• It’s Back to School Time: Does Your Retirement Savings Plan Earn a Passing Grade?

    Here’s How to Give Your Financial Education a Boost

    They don’t often teach how to create a retirement savings plan in school, but it’s time to put your thinking cap on and ask yourself a question: what grade would your retirement savings plan earn if it was put to the test today?

    It’s tough to know exactly how much you should save, what strategies might work for you, and exactly how to get to where you want to be. Just like in the classroom, though, the best way to get a passing grade for your retirement savings plan is to educate yourself and put in the effort.

    If you aren’t sure where you stand – or you know that your plan could be strengthened – the following advice can help you cram for your retirement savings plan.

    First, if you don’t feel like you’ve earned an A+ on the retirement progress you’ve made to-date, know that you’re not alone. The Road to Retirement Survey from TD Ameritrade found that most Americans feel like they’re doing poorly saving for retirement. Of surveyed adults ages 40 to 79, the majority gave themselves a grade of C or lower. This result seems fair when you look at the data, too. Nearly two thirds of 40-year-olds have less than $100K saved for retirement, and one in five of those in their 70s have less than $50K saved.

    If you’re in this boat, these steps will help:

    1.     Keep building your nest egg

    There are many reasons people can’t seem to attain the savings they need. Yet there are as many reasons you should save for retirement as there are excuses not to. Even if you’re only able to save a small amount at present, stay the course. It all makes a difference down the road.

    If you’re under 40 and have saved even a small amount, you’ve got several decades ahead of you to make up for any lost time. If you start putting away $500 a month in an IRA or 401(k), you could retire in 25 years with an additional $380,000, assuming a conservative annual average of 7% market returns during that time.

    If you’re closer to 60 than to 40, though, you have less time to get your retirement savings plan right. Putting money into savings now will mean you struggle less in the future. Consider some big-time ways to sock away more money—maybe a second job, moving to a smaller home with a smaller mortgage, or other ways to build up your savings.

    Say you’re around 57 years old and want to retire in a decade. If you save $500 a month for the next 10 years, you’ll only be able to save $83,000, assuming the same conservative 7% rate of return mentioned above. If you double that and put away $1,000 a month instead, you’ll double your savings amount. While $166,000 may seem like a lot of cash, it’s hard to stretch that through your retirement years. Instead, consider readjusting your lifestyle and maxing out your 401(k).

    2.     Increase your Social Security benefits

    Social Security benefits can help anyone approaching retirement have peace of mind. Avoid making the mistake of depending too much on them, though. As the system works now, benefits are projected to replace around 40% of the average American’s preretirement income, but most people need around 80% of their former earnings to live at the comfort level they’re accustomed to.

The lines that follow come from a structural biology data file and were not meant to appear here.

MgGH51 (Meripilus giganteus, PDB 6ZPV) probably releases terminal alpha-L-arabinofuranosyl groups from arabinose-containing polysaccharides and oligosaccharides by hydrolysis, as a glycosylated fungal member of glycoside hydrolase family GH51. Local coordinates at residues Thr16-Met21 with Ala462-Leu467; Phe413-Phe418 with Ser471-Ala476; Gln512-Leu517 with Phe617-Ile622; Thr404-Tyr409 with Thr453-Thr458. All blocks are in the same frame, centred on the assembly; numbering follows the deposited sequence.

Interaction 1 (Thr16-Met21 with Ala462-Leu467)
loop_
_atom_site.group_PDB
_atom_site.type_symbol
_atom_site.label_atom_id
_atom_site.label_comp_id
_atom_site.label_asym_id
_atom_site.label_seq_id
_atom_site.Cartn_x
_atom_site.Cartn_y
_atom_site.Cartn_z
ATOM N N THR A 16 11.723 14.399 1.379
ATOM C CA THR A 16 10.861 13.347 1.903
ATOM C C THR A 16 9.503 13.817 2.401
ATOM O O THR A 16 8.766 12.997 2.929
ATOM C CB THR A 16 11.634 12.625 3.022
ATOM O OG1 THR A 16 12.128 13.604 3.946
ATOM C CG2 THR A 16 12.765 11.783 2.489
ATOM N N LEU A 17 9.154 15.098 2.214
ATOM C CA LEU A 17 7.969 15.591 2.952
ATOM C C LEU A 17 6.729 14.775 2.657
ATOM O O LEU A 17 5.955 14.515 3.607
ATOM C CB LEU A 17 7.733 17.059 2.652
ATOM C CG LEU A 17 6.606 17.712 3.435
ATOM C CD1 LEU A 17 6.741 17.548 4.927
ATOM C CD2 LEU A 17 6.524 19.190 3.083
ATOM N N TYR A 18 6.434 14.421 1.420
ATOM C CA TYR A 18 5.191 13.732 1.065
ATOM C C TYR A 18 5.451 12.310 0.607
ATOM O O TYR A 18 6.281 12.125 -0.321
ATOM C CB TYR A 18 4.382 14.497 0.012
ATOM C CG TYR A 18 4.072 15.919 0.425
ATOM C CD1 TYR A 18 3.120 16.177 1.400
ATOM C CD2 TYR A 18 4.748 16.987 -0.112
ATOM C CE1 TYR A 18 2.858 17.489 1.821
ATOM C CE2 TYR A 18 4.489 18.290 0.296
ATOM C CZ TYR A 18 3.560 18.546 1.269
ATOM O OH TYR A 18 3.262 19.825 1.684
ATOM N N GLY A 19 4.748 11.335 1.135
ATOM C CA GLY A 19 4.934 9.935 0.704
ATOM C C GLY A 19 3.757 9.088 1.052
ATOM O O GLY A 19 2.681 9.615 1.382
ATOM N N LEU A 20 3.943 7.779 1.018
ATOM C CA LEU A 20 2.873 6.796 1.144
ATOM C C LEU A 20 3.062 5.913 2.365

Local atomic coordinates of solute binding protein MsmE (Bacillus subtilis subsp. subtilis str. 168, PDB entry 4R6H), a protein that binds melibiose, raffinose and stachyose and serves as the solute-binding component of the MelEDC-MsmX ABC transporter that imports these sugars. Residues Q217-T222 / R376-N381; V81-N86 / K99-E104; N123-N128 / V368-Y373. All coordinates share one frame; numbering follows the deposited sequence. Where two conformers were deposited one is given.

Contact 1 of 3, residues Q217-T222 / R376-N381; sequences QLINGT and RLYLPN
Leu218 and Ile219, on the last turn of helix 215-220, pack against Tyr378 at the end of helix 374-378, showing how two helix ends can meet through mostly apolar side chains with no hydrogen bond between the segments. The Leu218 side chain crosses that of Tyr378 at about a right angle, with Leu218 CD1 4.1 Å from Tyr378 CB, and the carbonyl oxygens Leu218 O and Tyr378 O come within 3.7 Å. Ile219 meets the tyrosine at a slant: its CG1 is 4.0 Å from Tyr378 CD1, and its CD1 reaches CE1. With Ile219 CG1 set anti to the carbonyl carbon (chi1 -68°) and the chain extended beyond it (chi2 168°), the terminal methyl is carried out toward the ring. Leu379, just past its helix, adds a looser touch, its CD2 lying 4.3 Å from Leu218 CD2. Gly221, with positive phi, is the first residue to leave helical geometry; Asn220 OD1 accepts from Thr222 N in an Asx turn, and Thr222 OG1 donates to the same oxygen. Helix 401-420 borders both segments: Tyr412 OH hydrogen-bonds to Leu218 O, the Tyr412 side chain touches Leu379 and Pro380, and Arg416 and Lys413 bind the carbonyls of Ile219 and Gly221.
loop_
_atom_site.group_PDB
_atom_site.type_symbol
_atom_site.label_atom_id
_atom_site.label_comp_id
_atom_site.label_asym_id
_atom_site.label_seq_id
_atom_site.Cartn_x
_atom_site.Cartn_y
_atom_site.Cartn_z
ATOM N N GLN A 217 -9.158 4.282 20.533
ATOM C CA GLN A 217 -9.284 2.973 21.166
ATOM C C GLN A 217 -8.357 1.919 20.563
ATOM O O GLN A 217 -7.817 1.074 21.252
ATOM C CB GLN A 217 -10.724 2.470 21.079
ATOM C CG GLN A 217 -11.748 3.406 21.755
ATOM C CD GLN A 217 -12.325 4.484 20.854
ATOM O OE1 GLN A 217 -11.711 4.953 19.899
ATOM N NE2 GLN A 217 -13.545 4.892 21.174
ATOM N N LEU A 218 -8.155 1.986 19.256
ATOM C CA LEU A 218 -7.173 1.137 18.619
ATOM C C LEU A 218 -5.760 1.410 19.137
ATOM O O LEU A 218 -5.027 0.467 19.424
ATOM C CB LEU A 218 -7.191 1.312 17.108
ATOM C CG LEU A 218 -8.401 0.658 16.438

Still, there are significant benefits to Social Security. It’s a government-backed, 8% guaranteed investment. Navigating the system can be complicated, but there are ways you can plan to get the most out of your retirement options, especially these days a people live much longer than they used to.

    These tips can help you increase your Social Security income:

    • Earn as much as you can right up until full retirement age (usually 66 years old), or even beyond
    • Work at least 35 years or more
    • Wait as long as possible to claim (If you wait until age 70, you can boost your benefit by 8% a year)
    • Pay attention to taxes—50% to 85% of your benefits could be subject to federal taxes if you reach a certain income threshold

    These strategies are helpful, but remember that even if you maximize your Social Security benefit in these ways, you’ll likely still have to make up the difference with personal savings. So, preparation is critical.

    Related Article: Retirement Planning: How to Live Like It’s Summer Vacation Forever

    3.     Boost your retirement readiness grade

    If you have concerns about your retirement savings plan, the good news is that there are different strategies for different stages in life. No matter where you are, there are ways to plan and prepare for where you want to be.

    When it comes to retirement, having your finances in order is about more than just money. It’s a direct indication of how much you’ll be able to savor that chapter of your life.

    It’s important to consider how ready you are. Do you make the grade, or are you like one of the many Americans who barely pass the retirement readiness test? Readiness requires discipline, clearly defined goals, and actionable plans. This requires quite a bit of hard work and preparation, but the result is enjoying and maintaining the same standard of living you’ve experienced while in the working world.

    Get A+ Strategies for Your Retirement Savings Plan

    If you think you would benefit from expert help with your retirement readiness plan, contact Lane Hipple Wealth Management Group at our Moorestown, NJ office by calling 856-638-1855, emailing info@lanehipple.com, or to schedule a complimentary discovery call, use this link to find a convenient time.

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